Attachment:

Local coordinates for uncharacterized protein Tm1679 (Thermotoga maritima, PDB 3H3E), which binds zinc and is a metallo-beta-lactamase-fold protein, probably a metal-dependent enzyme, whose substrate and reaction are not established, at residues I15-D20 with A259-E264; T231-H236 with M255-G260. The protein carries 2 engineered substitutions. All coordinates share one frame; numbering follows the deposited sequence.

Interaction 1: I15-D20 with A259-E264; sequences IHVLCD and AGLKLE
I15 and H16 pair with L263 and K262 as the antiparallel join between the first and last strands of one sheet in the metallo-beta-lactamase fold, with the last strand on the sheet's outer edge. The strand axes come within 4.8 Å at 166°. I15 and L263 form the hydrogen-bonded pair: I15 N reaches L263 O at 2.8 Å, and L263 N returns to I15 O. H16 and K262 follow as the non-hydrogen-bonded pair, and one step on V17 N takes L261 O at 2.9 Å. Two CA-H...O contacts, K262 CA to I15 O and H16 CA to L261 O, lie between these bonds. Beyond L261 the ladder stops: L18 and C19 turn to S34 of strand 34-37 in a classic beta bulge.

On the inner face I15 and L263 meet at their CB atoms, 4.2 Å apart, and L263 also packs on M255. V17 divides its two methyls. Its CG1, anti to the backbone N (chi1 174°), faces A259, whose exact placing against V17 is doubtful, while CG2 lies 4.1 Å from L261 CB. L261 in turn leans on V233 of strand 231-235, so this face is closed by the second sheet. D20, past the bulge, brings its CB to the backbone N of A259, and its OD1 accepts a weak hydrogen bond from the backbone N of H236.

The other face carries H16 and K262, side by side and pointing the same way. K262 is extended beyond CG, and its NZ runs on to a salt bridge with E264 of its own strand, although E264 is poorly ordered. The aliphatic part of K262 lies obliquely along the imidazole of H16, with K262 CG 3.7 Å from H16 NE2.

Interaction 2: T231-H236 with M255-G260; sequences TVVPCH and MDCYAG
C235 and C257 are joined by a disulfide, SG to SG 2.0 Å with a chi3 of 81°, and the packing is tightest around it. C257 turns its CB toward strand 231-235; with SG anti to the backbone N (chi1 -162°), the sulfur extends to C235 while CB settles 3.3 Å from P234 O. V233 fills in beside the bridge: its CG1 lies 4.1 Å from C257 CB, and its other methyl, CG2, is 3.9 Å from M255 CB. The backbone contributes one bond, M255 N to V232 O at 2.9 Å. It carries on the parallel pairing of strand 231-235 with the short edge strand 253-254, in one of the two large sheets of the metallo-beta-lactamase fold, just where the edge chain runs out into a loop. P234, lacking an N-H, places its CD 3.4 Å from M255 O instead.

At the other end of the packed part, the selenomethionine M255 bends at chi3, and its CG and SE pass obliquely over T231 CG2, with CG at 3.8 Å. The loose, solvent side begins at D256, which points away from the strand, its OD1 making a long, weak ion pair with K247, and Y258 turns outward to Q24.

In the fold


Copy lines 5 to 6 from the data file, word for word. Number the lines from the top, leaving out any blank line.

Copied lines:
The other face carries H16 and K262, side by side and pointing the same way. K262 is extended beyond CG, and its NZ runs on to a salt bridge with E264 of its own strand, although E264 is poorly ordered. The aliphatic part of K262 lies obliquely along the imidazole of H16, with K262 CG 3.7 Å from H16 NE2.

Interaction 2: T231-H236 with M255-G260; sequences TVVPCH and MDCYAG